Sorry I’ve been kind of absent lately. I’ve been busy. Writing for me is a respite but not a requirement so I take breaks until something bursts forth and I can’t contain it, like yesterday in the shower. Also, I’m gearing up to head back to the Northwest and my beloved Edmonds to work on the book again in a few weeks, so I’m thinking about things again.
Mostly, I’ve been living and loving my life. I’m back in upper Pennsylvania right now experiencing the calm between storms of activity. We spent months (when I say “we” I mean mostly my husband) preparing this home for sale–remodeling the bathroom (he did almost all of the work except me helping with floor tile and color choices as he’s colorblind), laying down an entirely new floor on the first level, decluttering, staging, electrical work etc. etc. It’s been on the market about 3 weeks now and we are binge watching House of Cards as we wait. Well, John is super busy at work so I’ve been hanging out here in the country continuing to declutter and relax and binge watch The Night Of (OMG!).
We are also building a new home down south aways in Lewisburg, PA. I fell in love with that town the second we drove through it once last year. It took my breath away with its charm and cozy feel. I made one comment about it, but John said it would be too far to relocate due to his contracts and Lillian. Then one day, out of the blue, he said “I think we should move to Lewisburg”. I started looking, then thinking we would rent, and ran in to a beautiful condo community we both fell in love with, also immediately. I inquired about one of the condos listed for rent, knowing we were not ready yet, which led me down a rabbit hole to suggest we consider buying one and one foot in front of the other, we are building our dream home. John has also gotten a new contract there so has begun making the commute there already for work–and to check on our new home which we have named Rafferty Manor (it’s on Baker Street).
We needed to streamline as we do a lot of moving around. A condo is just perfect with all of the exterior yard work, snow removal and maintenance taken care of. It brings John to tears when I say “how does it feel to know you can drive home, push a button to get in your garage, then another button to turn on the heat” after over a decade of splitting and hauling in wood throughout the winter to stoke the woodstove night and day. We are ecstatic about the new life this will bring us. We’ve been going down there regularly to watch the construction and bury things like stones and coins under the foundation. This weekend we, with both John’s daughters Lillian and Alyssa, wrote on the wood framing. We are filling this home with love at every step.
I’m also really enjoying the design process. This is our first opportunity to create our home together. We’ve been living out of each other’s spaces since we met so this is big, and necessary. He reflected last night that we have not had one disagreement over one thing related to the house. As they only build one unit at a time (it’s like a duplex so we will have one side), they take lots of care to make it how you want. We’ve gotten to select many upgrades like counters and cabinets and John takes care of the practical things like electrical sockets. It’s been a true collaboration and nothing but fun. It’s going to be a light, open modern space and most of all, ours.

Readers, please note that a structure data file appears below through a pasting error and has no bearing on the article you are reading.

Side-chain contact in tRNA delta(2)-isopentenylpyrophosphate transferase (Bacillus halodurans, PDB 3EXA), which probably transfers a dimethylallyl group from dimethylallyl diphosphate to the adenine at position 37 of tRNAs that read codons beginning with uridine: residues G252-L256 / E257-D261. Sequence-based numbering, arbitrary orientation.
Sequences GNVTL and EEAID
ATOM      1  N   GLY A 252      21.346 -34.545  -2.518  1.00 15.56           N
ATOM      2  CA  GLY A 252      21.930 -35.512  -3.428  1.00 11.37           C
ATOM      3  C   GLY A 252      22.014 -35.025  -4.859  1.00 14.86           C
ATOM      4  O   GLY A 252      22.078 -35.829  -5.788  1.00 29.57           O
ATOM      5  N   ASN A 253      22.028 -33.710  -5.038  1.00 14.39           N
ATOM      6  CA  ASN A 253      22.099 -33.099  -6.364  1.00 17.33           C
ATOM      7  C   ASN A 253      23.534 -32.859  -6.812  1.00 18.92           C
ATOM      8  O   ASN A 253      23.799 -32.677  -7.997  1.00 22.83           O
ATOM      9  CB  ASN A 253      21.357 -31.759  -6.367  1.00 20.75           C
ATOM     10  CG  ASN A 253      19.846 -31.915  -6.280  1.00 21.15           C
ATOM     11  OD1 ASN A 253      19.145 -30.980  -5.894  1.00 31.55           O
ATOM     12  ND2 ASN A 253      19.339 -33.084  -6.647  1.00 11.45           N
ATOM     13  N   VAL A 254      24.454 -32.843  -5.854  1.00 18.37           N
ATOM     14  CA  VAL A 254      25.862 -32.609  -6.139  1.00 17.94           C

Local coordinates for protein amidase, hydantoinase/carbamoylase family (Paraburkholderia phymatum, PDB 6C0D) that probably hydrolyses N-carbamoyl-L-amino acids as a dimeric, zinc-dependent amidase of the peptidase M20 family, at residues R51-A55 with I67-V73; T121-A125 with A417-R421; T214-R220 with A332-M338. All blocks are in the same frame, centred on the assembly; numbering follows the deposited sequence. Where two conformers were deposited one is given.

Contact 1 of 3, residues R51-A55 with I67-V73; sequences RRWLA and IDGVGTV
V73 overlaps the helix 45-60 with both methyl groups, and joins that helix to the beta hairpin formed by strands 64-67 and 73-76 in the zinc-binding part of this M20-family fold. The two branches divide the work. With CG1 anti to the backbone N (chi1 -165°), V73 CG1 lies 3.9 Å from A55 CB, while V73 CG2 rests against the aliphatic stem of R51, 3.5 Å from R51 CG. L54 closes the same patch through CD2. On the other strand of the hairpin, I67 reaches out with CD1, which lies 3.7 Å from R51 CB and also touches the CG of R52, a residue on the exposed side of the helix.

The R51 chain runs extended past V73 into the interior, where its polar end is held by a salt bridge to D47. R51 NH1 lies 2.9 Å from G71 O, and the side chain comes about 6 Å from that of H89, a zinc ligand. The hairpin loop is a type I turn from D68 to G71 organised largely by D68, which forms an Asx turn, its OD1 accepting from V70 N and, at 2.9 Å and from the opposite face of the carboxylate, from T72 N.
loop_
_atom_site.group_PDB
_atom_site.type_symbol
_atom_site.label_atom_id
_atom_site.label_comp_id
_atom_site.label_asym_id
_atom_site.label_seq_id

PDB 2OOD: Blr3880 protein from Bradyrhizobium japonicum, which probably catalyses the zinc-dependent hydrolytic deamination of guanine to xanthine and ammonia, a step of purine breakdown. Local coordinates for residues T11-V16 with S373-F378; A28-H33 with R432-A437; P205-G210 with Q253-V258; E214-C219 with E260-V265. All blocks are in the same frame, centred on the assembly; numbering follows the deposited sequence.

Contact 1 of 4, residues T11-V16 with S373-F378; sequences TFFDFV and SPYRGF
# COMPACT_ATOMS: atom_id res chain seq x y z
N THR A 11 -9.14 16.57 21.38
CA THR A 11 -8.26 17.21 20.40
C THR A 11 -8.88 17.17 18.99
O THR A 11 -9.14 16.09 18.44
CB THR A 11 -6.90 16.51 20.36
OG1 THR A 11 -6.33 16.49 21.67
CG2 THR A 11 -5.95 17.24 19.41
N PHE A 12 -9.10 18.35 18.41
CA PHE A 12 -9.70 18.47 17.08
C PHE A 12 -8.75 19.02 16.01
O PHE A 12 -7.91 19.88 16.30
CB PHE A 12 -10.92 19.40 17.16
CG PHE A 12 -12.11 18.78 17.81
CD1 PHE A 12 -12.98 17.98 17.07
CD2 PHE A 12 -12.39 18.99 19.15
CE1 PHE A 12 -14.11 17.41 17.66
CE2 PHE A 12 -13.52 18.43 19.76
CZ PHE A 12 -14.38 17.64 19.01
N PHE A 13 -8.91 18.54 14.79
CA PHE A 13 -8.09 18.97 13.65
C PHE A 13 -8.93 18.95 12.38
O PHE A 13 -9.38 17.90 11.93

We’ve been spending lots of time with Lillian this summer which has been fantastic! She flew all the way to AZ with her Dad for two weeks and we swam and spent a week in Sedona doing things with friends and exploring. We saw Shrek the Musical, went hiking, cooking, movies, playing.
**Interlude, as I write this I’m looking at a small fawn right outside the window. We have a mother and her 3 fawns come by most days and there they are right in front of me. Good timing. It’s funny because there are 3 and 2 of them are always right by her side then there’s the straggler who is always exploring something alone then catching up. I relate to that one from my own family of 3 kids.**
Lillian turned 5 this weekend! We were lucky enough to get invited to her family birthday party with her Mom, stepdad and their families in a park about an hour away. She wanted a Paw Patrol theme so I contributed “Puppy Chow” treats and baked beans per her Mom’s request. It was an honor to be included in this way. Lillian’s extended family are salt of the Earth, welcoming good people. I really enjoyed meeting them, tasting their home grown and pickled green beans and talk about gardening and other things. This side of her family takes me back to my mother’s side–farmers who did everything on their own. My Grandma raised and slaughtered her own chickens for her famous fried chicken and always had a bountiful garden. She was the best cook I’ve ever met in my lifetime–grand Sunday dinners with chicken, roast beef, ham loaf, homemade mashed potatoes, green beans from her garden and always a relish plate. My mouth is watering as I type this.
We were also lucky to have Lillian with us on her actual birthday. She started her first day of dance class so we took her to that, then to the world’s fastest carousel in Elmira, NY then home to fix her exactly what she wanted for dinner: clams. She ate 26 steamed clams then the ice cream roll cake I’d made for her with her favorite–raspberries. Lucky me.
Lillian turning 5, not unexpectedly I guess, has pointed me inward to my own life and history. I was just about 2 weeks shy of my 6th birthday when my mother passed. She spent most of my 5th year in the hospital or gravely ill. She was diagnosed with breast cancer at the age of 35 and was gone less than half way in to her 36th year.
Lillian is at a stage now where she’s very attached to her Mom. Not right away, but about the second week in to her trip to Sedona I would notice her little bottom lip start to quiver and when I asked “what’s wrong?” she would lower her head, tears spilling from her eyes and quietly let slip “I miss my Mommy”.